WHO hints at signs of ‘vaccine nationalism’

WHO hints at signs of ‘vaccine nationalism’

NEW DELHI : Signs of ‘vaccine nationalism’ are apparent during the covid-19 pandemic with countries attempting to hoard vaccines by striking pre-purchase deals with manufacturing pharmaceutical companies.

According to the data released at the148th session of the Executive Board of the World Health Organisation (WHO) on Monday, more than 39 million doses of vaccine have now been administered in at least 49 higher-income countries. Just 25 doses have been given in one lowest-income country.

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The WHO recently established COVAX global vaccine facility — a joint procurement program to accelerate the development and manufacture of covid-19 vaccines, and to guarantee fair and equitable access for every country in the world.

The apex global public health agency said that 44 bilateral deals were signed last year, and at least 12 have already been signed this year. The situation is compounded by the fact that most manufacturers have prioritized regulatory approval in rich countries where the profits are highest, rather than submitting full dossiers to WHO.

“We have secured 2 billion doses from five producers, with options on more than 1 billion more doses, and we aim to start deliveries in February. But in recent weeks I have heard from several Member States who have questioned whether COVAX will get the vaccines it needs, and whether high-income countries will keep the promises they have made,” said Tedros Adhanom Ghebreyesus, director general, WHO.

“As the first vaccines begin to be deployed, the promise of equitable access is at serious risk. The world is on the brink of a catastrophic moral failure – and the price of this failure will be paid with lives and livelihoods in the world’s poorest countries,” said Tedros adding that even as they speak the language of equitable access, some countries and companies continue to prioritize bilateral deals, going around COVAX, driving up prices and attempting to jump to the front of the queue.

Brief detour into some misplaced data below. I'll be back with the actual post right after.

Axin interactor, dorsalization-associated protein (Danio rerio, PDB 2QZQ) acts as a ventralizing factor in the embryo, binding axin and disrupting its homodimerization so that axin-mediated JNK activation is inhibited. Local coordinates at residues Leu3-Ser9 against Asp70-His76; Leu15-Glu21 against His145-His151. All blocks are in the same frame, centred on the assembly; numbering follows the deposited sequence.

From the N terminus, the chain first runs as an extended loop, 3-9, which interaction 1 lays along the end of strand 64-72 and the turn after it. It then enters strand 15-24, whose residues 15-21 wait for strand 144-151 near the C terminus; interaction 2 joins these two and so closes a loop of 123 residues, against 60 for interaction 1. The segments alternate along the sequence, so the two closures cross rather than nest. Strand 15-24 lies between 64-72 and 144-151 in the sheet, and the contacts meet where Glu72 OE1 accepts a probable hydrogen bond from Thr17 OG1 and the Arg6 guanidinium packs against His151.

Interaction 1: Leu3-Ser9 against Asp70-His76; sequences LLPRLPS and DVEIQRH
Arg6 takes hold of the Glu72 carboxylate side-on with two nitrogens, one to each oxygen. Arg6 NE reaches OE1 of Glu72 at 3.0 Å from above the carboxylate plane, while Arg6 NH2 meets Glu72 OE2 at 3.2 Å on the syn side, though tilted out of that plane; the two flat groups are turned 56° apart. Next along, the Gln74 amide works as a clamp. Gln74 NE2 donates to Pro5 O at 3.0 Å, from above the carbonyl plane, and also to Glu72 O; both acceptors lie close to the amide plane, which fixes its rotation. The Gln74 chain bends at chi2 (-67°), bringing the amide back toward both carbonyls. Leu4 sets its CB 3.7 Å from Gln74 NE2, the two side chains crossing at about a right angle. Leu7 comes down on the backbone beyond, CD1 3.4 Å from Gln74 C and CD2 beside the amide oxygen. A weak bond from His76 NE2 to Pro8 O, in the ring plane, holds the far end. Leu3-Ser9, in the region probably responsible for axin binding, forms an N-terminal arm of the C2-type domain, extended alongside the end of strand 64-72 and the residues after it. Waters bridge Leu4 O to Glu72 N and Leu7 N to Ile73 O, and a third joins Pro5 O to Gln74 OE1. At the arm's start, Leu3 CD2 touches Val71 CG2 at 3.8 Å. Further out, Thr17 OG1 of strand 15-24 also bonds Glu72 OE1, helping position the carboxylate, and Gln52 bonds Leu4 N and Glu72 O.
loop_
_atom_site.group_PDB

The WHO chief said that the current situation could delay COVAX deliveries and create exactly the scenario COVAX was designed to avoid, with hoarding, a chaotic market, an uncoordinated response, and continued social and economic disruption.

“Not only does this me-first approach leave the world’s poorest and most vulnerable people at risk, it’s also self-defeating. Ultimately, these actions will only prolong the pandemic, the restrictions needed to contain it, and human and economic suffering,” said Tedros. The WHO has called on countries with bilateral contracts – and control of supply – to be transparent on these contracts with COVAX, including on volumes, pricing and delivery dates. “We call on these countries to give much greater priority to COVAX’s place in the queue, and to share their own doses with COVAX, especially once they have vaccinated their own health workers and older populations, so that other countries can do the same,” Tedros said…Read more>>

Source:-livemint

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